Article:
We wouldn’t be writing about it if there weren’t a radically different meaning for this sign before it became our international peace sign. The symbol was created by Gerard Holtom, a British graphic designer who protested against nuclear weapons in 1958. As a pacifist, he thought that his symbol could have a double meaning (he had clearly overestimated the mental capacity of the mob). One meaning, more or less in line with the current meaning of peace, is a combination of the flag symbols for the letters N and D. N for Nuclear, and D for disarmament.

peace 2

The other meaning Holtom had in mind was that his symbol would portray a person in distress and despair. A figure who throws his arms in the air and also spreads his legs… This side of his symbol, however, has never managed to touch the public as much as the underlying connotation of the Nuclear Disarmament. And so a sign of despair became a sign of peace and prosperity.

4.The Hammer and Sickle

hammer and sickle

Also known as the mark on the Russian flag, the hammer and sickle was first produced in 1917, during the Russian Revolution. It was widely used as a symbol of Communism well into the Cold War, into the 1980s. The symbol was initially a sign of cooperation between the ‘poor’ in Russia, the factory workers (hammer) and the peasants (sickle) . Today, however, it is a symbol for communism, for the state of degradation that most communist countries fell into, and restriction of freedom. At least, that’s what we Westerners see. Within the Russian borders it is still a popular symbol, even now that Russia is no longer a Communist Association.

5. The Inverted Cross

inverted cross

The Jesus cross itself is fairly untouched in its connotation; it still symbolizes the crucifixion of Jesus, and all that he suffered for (Christianity). However, a common symbol for Satanists, and other antichrist figures in this world, is the inverted cross. How this came about is not entirely clear, because the symbol actually comes from a very Christian, and very virtuous, lineage. We owe the original sign to Saint Peter.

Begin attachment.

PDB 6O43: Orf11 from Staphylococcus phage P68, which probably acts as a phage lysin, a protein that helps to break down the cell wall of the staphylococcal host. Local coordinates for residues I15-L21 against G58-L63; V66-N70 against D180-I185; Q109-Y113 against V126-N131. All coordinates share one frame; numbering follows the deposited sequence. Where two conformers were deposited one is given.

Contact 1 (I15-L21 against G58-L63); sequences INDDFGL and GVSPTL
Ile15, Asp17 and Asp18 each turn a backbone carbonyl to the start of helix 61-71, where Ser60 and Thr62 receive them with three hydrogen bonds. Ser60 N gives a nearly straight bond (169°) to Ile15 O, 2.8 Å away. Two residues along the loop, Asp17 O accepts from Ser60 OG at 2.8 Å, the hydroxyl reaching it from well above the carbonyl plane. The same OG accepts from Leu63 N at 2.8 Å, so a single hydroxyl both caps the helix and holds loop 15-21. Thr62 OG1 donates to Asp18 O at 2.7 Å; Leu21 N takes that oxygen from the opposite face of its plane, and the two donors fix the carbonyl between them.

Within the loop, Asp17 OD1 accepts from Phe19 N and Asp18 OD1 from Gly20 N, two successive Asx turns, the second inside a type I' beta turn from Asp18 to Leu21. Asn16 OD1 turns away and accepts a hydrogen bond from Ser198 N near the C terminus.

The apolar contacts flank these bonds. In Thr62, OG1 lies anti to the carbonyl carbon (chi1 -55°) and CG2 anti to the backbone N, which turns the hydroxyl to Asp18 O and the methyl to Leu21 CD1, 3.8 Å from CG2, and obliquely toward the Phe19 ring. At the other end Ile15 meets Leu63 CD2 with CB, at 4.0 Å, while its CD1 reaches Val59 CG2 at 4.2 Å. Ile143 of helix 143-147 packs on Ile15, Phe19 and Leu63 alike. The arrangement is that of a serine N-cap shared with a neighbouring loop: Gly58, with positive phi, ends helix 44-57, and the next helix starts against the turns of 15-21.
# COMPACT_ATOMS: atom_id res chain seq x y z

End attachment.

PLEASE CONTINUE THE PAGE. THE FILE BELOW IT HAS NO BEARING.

Saint Peter was, like Jesus, condemned to crucifixion. However, Peter saw that he was not worthy to die in the same way as Jesus (many other convicts had less of a problem with that). Peter, however, requested his executioner to crucify him upside down. His act was praised and honored as a sure sign of humility, and his inverted cross was also accepted as a symbol of humility. In fact, if you look closely you will even find inverted crosses here and there in old churches. We really only owe it to modern films like the Exorcist, and partly to the heavy metal scene, that it is seen as a sign of evil, of Satan and of anti-authoritarianism.

6. The Swastika


Here we are at last, the Swastika. Not number one, as this list is completely unranked. I expect my readers to take the extra step and read through everything in italics at the very least. The persistent among you have arrived at the symbol you have most likely been waiting for. Or maybe you already know that the Swastika didn’t always mean what it means now?

Just before the Second World War, Hitler came to power in Germany, and with him he brought, among other things, a symbol that he left ‘standing for his principles’‘. With Hitler, this symbol grew in prominence and transformed into the horrifying sign it is today, the sign for hatred of people, genocide, Arianism, discrimination, genocide and so on. So not a good sign.

If we take a little step back in time, we see that the sign was also once used as a symbol for dirty laundry, in Ireland, by the Danish brewer Karlsberg, and even by the Finnish and Latvian military air forces.

Stepping even further back in time, we find this sign in many cultures around the world. Buddhism, Hinduism, and Jainism used it, as did the Ancient Greeks, Romans, Celts, and Egyptian tribes. In Hinduism, the swastika (also called the gammadion cross symbol for Vishnu, and by its orientation means either the god Vishnu or Kali. It also represents the four directions of the world, and the four faces of the supreme god Brahman. No genocide.

In Buddhism it (under the name yungdrung) stands for eternity. No hatred of nations. And in Jainism, the sign stands for four places where a soul can be reborn, heaven, hell, humanity or flora-and-fauna. Celts most likely used the sign as an ornament, a nice IUD. Similarly, it is used in many Roman buildings, as a decoration of stones. Like for example in Palazzo Roncale, a Venetian palace. And finally, American airmen wore a Swastika medallion during their flights in the early 20th century, as a symbol of happiness and a safe return home.

Next time you see a shaven, tattooed and booted hooligan with a swastika symbol on his arm, maybe ask which of all these meanings he had in mind?

7. The Rainbow Flag

rainbow flag

Perhaps this is one of the lesser known symbols in this list, but I foresee great possibilities for both the sign and the things it stands for. Everyone has their own opinion on that, of course, but the fact is that the rainbow flag stands for ‘gay pride’, or openness to home and bisexuality. Strange, then, that the flag has a Christian background, among other things.